Bald Mountains is the name of both an individual Mountain Treasure and of the larger conservation area it anchors. Both the conservation area and the Mountain Treasure lie on both sides of the ridge that separates Tennessee and North Carolina. This region forms part of the western flank of the southern Blue Ridge that runs northeast from the Smoky Mountains. The Bald Mountains are made up of ridges that trend from the southwest to the northeast.

The Appalachian Trail winds its way, mostly along the crest of the ridge, along the length of the Bald Mountains. Side trails drop down from the ridge into stream valleys, and a number of loop routes facilitate exploration of the area.

Video shot by bedelay


I created TheBackpackerTV because of my passion for the outdoors and seeing nature up close and personal. To share my experiences, and the experiences of others for everyone to enjoy. We go watch hundreds of videos each month picking the very best for you. Enjoy!

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  • Bryan: I love that area, and you did an impressive circuit of much of the non-wilderness areas. I’ve been hiking in that area since the late 1970’s when we were pushing it for wilderness designation, had to settle for scenic area protection for the area you hiked but with the surrounding CNF wilderness (Sampson Mountain and an adjacent wilderness study area) and bear preserve lands in NC and the new Rocky purchase it’s a wonderful and huge natural area, only problem is not enough trails and many of the existing trails aren’t well maintained. My most recent trip there was on the Middle Spring Ridge Trail which goes all the way to the AT although the NG/Trails Illustrated maps don’t show such (and btw, the trail numbers you used are the NG/Trails Illustrated numbers, the USFS has different numbers). The Middle Spring Ridge Trail has been recently maintained (by volunteers with SAWS, Southern Appalachian Wilderness Stewards). Will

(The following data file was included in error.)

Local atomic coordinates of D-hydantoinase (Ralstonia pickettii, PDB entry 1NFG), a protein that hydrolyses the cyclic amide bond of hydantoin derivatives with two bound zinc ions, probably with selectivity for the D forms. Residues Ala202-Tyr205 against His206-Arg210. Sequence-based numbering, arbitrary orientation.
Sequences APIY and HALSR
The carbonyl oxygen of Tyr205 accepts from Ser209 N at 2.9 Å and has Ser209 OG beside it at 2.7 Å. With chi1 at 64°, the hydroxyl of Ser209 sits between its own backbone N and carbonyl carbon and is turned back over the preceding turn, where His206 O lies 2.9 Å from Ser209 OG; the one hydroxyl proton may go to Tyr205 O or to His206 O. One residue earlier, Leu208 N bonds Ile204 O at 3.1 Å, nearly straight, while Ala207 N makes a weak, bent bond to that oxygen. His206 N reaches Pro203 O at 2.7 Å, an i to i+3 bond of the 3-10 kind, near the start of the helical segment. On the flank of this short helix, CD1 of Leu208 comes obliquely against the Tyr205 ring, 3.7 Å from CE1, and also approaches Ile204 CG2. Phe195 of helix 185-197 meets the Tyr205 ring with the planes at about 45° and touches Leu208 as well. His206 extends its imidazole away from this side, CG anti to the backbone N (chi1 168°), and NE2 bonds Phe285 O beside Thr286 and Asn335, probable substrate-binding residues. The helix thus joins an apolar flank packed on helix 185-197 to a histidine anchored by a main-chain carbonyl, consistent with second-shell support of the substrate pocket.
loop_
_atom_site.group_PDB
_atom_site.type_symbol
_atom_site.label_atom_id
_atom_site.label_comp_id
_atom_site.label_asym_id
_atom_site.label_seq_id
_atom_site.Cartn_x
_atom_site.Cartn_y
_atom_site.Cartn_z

• Hey Will, just noticed your comment. Yes this is a beautiful area but it needs more trails and actually more backpackers. I’ve not done the Middle Spring Ridge Trail, but suspected that it continued up to the AT, although not shown on the NG Trail Illustrated map. Also the map numbers on the NG Trails Illustrated map that I have shows both their trail numbers and the USFS trail numbers, which can be very confusing. If you’ll check your map again you’ll see the trail numbers I listed at the end of the video are acutally the USFS trail numbers. Hope you’re getting out and backpacking a lot.

  • Bryan: You’re absolutely right about trails, and even more in the Sampson Mtn Wilderness and the proposed addition and the Rocky fork area. Not backpacking much in the winter but am going on a Sierra Club backpack to Grassy Ridge in the Highlands of Roan Feb 2-3, mainly just to prove we can still do winter backpacking, it is always cold up there it seems, camping in Grassy Ridge Gap, let me know if you’re interested, Ron Shrives is leading the trip. Will

  • Will, Grassy Ridge Gap next weekend sounds fun. The last time I was there was the first part of April 2010. The day time temps were mid 70’s but there were some areas with two feet of snow. I’ll send you an emal to get all the details. Bryan